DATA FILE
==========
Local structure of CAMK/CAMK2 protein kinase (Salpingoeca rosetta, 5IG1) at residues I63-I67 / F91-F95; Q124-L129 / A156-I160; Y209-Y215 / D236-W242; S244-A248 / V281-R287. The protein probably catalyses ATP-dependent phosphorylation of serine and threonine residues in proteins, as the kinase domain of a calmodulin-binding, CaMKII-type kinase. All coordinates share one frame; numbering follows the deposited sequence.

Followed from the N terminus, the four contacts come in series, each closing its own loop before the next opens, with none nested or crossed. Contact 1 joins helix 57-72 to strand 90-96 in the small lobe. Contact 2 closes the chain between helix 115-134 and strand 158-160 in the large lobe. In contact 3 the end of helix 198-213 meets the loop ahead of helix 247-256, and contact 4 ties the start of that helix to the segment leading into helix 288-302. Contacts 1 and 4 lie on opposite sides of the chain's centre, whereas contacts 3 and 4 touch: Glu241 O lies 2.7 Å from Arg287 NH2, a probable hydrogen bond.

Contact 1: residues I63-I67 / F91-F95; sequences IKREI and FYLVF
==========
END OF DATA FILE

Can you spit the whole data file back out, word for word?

Local structure of CAMK/CAMK2 protein kinase (Salpingoeca rosetta, 5IG1) at residues I63-I67 / F91-F95; Q124-L129 / A156-I160; Y209-Y215 / D236-W242; S244-A248 / V281-R287. The protein probably catalyses ATP-dependent phosphorylation of serine and threonine residues in proteins, as the kinase domain of a calmodulin-binding, CaMKII-type kinase. All coordinates share one frame; numbering follows the deposited sequence.

Followed from the N terminus, the four contacts come in series, each closing its own loop before the next opens, with none nested or crossed. Contact 1 joins helix 57-72 to strand 90-96 in the small lobe. Contact 2 closes the chain between helix 115-134 and strand 158-160 in the large lobe. In contact 3 the end of helix 198-213 meets the loop ahead of helix 247-256, and contact 4 ties the start of that helix to the segment leading into helix 288-302. Contacts 1 and 4 lie on opposite sides of the chain's centre, whereas contacts 3 and 4 touch: Glu241 O lies 2.7 Å from Arg287 NH2, a probable hydrogen bond.

Contact 1: residues I63-I67 / F91-F95; sequences IKREI and FYLVF